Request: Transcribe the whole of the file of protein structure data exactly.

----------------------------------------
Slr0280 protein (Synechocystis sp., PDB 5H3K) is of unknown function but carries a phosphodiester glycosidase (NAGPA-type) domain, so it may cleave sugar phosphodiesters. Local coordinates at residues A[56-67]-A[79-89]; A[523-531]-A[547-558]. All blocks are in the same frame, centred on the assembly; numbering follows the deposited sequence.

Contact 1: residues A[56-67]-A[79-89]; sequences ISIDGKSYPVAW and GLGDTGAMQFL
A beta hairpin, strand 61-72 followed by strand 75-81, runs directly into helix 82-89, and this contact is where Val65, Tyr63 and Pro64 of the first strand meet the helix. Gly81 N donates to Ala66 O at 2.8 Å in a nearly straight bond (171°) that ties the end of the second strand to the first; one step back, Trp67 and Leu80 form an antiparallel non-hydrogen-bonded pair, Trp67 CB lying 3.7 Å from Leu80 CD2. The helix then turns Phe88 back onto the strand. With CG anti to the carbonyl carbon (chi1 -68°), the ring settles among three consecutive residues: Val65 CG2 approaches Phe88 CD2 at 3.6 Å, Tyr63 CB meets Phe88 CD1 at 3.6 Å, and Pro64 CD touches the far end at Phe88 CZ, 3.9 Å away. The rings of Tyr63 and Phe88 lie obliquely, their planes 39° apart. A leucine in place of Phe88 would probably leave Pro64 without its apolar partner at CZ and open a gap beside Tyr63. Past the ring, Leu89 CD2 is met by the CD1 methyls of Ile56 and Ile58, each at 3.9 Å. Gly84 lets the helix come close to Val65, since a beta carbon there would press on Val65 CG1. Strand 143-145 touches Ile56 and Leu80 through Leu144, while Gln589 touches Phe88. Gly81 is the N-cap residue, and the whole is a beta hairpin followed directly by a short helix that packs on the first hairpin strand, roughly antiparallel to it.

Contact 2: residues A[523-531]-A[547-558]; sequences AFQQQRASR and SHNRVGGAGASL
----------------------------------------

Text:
Slr0280 protein (Synechocystis sp., PDB 5H3K) is of unknown function but carries a phosphodiester glycosidase (NAGPA-type) domain, so it may cleave sugar phosphodiesters. Local coordinates at residues A[56-67]-A[79-89]; A[523-531]-A[547-558]. All blocks are in the same frame, centred on the assembly; numbering follows the deposited sequence.

Contact 1: residues A[56-67]-A[79-89]; sequences ISIDGKSYPVAW and GLGDTGAMQFL
A beta hairpin, strand 61-72 followed by strand 75-81, runs directly into helix 82-89, and this contact is where Val65, Tyr63 and Pro64 of the first strand meet the helix. Gly81 N donates to Ala66 O at 2.8 Å in a nearly straight bond (171°) that ties the end of the second strand to the first; one step back, Trp67 and Leu80 form an antiparallel non-hydrogen-bonded pair, Trp67 CB lying 3.7 Å from Leu80 CD2. The helix then turns Phe88 back onto the strand. With CG anti to the carbonyl carbon (chi1 -68°), the ring settles among three consecutive residues: Val65 CG2 approaches Phe88 CD2 at 3.6 Å, Tyr63 CB meets Phe88 CD1 at 3.6 Å, and Pro64 CD touches the far end at Phe88 CZ, 3.9 Å away. The rings of Tyr63 and Phe88 lie obliquely, their planes 39° apart. A leucine in place of Phe88 would probably leave Pro64 without its apolar partner at CZ and open a gap beside Tyr63. Past the ring, Leu89 CD2 is met by the CD1 methyls of Ile56 and Ile58, each at 3.9 Å. Gly84 lets the helix come close to Val65, since a beta carbon there would press on Val65 CG1. Strand 143-145 touches Ile56 and Leu80 through Leu144, while Gln589 touches Phe88. Gly81 is the N-cap residue, and the whole is a beta hairpin followed directly by a short helix that packs on the first hairpin strand, roughly antiparallel to it.

Contact 2: residues A[523-531]-A[547-558]; sequences AFQQQRASR and SHNRVGGAGASL